Ammonia - Plasma

The Ammonia - Plasma test is used to measure the levels of ammonia in the blood. Ammonia is a byproduct produced when protein is broken down in the body. The liver converts ammonia into urea, a less toxic substance, which is then excreted in the urine. When the liver is not functioning properly, ammonia levels can rise, leading to hyperammonemia. Elevated ammonia levels can be toxic, especially to the brain, and can cause confusion, lethargy, and even coma or death in severe cases. Therefore, testing ammonia levels is important in evaluating liver function and diagnosing liver diseases.

  • Test NameAmmonia - Plasma
  • Sample TypeBlood (Plasma)
  • Preparations RequiredAvoid eating high-protein meals before the test. Exercise or muscle activity should also be avoided just before the test. The healthcare provider drawing your blood will ensure that the tourniquet is not on your arm for too long to avoid affecting the result. Smoking should also be avoided before the test.
  • Report Time4 hours

What is the Ammonia - Plasma test?

The Ammonia - Plasma test measures the concentration of ammonia in the blood. Ammonia is produced when proteins are broken down by the body. The liver normally converts ammonia into urea, which is then excreted through the urine.

Why is the Ammonia - Plasma test performed?

The test is performed to evaluate liver function, especially in cases of suspected liver disease or damage. It's also used to diagnose and manage conditions that cause elevated blood ammonia levels, such as Reye’s syndrome or hepatic encephalopathy.

Home Sample Collection Process
Book your convenient slot
Book your convenient slot
Sample Collection by Phlebotomist
Sample Collection by Phlebotomist
Reporting of the sample at lab
Reporting of the sample at lab
Download Reports
Download Reports
Frequently Asked Questions

A healthcare provider will take a blood sample from a vein in your arm using a small needle. The procedure is quick and usually only causes mild discomfort.

Normal levels of ammonia vary, but typically fall between 15 to 45 µg/dL. Elevated levels of ammonia may indicate liver disease, Reye’s syndrome, or another condition affecting ammonia metabolism. Low levels are generally not considered problematic.

High levels of ammonia can be toxic to the body, especially the brain. It's important to identify the cause of elevated ammonia levels. Treatment will depend on the underlying cause and may include medications, dietary changes, and in some cases, procedures or surgeries.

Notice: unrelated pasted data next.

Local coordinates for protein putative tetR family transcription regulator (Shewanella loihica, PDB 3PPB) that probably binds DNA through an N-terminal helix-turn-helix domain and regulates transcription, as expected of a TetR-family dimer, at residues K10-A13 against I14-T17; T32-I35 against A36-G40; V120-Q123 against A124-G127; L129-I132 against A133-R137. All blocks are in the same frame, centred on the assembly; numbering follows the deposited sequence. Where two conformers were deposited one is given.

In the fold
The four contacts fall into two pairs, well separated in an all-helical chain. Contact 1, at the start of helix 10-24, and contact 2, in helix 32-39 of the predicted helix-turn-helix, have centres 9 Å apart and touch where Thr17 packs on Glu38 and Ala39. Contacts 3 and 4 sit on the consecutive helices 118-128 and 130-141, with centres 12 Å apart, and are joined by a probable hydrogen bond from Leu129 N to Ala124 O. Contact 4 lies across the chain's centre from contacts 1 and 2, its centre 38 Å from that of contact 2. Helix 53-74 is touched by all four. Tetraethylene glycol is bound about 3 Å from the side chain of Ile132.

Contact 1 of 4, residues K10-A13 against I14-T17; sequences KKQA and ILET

Avoid high-protein meals and excessive muscle activity before the test. Smoking should also be avoided. Make sure to follow any additional instructions given by your healthcare provider.

Yes, certain medications such as diuretics, antibiotics, valproic acid, and others can affect ammonia levels. Inform your doctor of all medications you are taking.

Symptoms of high ammonia levels include confusion, fatigue, changes in behavior, slurred speech, muscle weakness, and nausea. In severe cases, it can cause coma or death.

In cases where liver disease is the cause of increased ammonia, a low-protein diet may be recommended to reduce the amount of ammonia produced.

Hepatic encephalopathy is a condition in which liver disease affects brain function, leading to confusion, lethargy, and personality changes. It is often associated with high levels of ammonia in the blood.

Yes, the test is used in newborns to detect metabolic disorders that can cause high ammonia levels, such as urea cycle disorders.

Risks are minimal but may include bruising, infection, or light-headedness.

No, while liver disease is a common cause, other conditions such as metabolic disorders, Reye’s syndrome, and severe heart failure can also cause elevated ammonia levels.

If your ammonia levels are abnormal, it's recommended to consult a hepatologist or a gastroenterologist.

The frequency of testing depends on the underlying condition and its management. Your doctor will provide guidance on how often you need to be tested.

TheAmmonia - Plasma test is crucial for evaluating liver function and diagnosing conditions that can cause high blood ammonia levels. Understanding and monitoring these levels can be essential in managing your health, especially if you have a liver disorder or other conditions associated with ammonia metabolism. Always consult your doctor for detailed information and advice regarding your health and any necessary tests or treatments.

Book Your Slot
Locations Near You in Hyderabad
  • 4KM from Madhapur
  • 3KM from Banjara Hills
  • 1.9KM from Yusufguda
  • 3KM from Madhura Nagar
  • 5KM from Shaikpet